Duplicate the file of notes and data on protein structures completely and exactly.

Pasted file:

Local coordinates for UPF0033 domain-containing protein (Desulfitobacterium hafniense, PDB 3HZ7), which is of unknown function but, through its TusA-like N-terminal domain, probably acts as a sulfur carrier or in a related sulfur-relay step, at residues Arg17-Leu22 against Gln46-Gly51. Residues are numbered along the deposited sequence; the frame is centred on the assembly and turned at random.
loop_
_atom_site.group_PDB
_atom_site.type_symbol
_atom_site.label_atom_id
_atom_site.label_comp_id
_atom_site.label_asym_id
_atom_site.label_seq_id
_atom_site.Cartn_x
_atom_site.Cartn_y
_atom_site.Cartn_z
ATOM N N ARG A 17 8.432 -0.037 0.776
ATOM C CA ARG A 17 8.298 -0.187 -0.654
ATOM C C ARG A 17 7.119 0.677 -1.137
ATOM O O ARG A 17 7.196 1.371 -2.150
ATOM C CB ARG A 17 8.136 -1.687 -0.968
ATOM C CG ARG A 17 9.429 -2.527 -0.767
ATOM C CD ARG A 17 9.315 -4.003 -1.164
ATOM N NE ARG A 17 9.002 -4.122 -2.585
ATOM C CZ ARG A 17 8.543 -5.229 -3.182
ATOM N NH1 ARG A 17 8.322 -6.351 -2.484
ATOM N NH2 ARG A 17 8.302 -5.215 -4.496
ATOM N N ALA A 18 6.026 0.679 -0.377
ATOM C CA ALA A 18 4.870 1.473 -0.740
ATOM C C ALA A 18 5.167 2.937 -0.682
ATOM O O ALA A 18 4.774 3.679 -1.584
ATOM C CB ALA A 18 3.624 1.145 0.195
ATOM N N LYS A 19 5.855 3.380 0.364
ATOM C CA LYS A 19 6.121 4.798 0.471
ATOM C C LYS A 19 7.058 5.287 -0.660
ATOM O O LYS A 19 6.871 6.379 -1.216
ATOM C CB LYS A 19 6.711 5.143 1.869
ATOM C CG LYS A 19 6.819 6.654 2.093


Local coordinates for UPF0033 domain-containing protein (Desulfitobacterium hafniense, PDB 3HZ7), which is of unknown function but, through its TusA-like N-terminal domain, probably acts as a sulfur carrier or in a related sulfur-relay step, at residues Arg17-Leu22 against Gln46-Gly51. Residues are numbered along the deposited sequence; the frame is centred on the assembly and turned at random.
loop_
_atom_site.group_PDB
_atom_site.type_symbol
_atom_site.label_atom_id
_atom_site.label_comp_id
_atom_site.label_asym_id
_atom_site.label_seq_id
_atom_site.Cartn_x
_atom_site.Cartn_y
_atom_site.Cartn_z
ATOM N N ARG A 17 8.432 -0.037 0.776
ATOM C CA ARG A 17 8.298 -0.187 -0.654
ATOM C C ARG A 17 7.119 0.677 -1.137
ATOM O O ARG A 17 7.196 1.371 -2.150
ATOM C CB ARG A 17 8.136 -1.687 -0.968
ATOM C CG ARG A 17 9.429 -2.527 -0.767
ATOM C CD ARG A 17 9.315 -4.003 -1.164
ATOM N NE ARG A 17 9.002 -4.122 -2.585
ATOM C CZ ARG A 17 8.543 -5.229 -3.182
ATOM N NH1 ARG A 17 8.322 -6.351 -2.484
ATOM N NH2 ARG A 17 8.302 -5.215 -4.496
ATOM N N ALA A 18 6.026 0.679 -0.377
ATOM C CA ALA A 18 4.870 1.473 -0.740
ATOM C C ALA A 18 5.167 2.937 -0.682
ATOM O O ALA A 18 4.774 3.679 -1.584
ATOM C CB ALA A 18 3.624 1.145 0.195
ATOM N N LYS A 19 5.855 3.380 0.364
ATOM C CA LYS A 19 6.121 4.798 0.471
ATOM C C LYS A 19 7.058 5.287 -0.660
ATOM O O LYS A 19 6.871 6.379 -1.216
ATOM C CB LYS A 19 6.711 5.143 1.869
ATOM C CG LYS A 19 6.819 6.654 2.093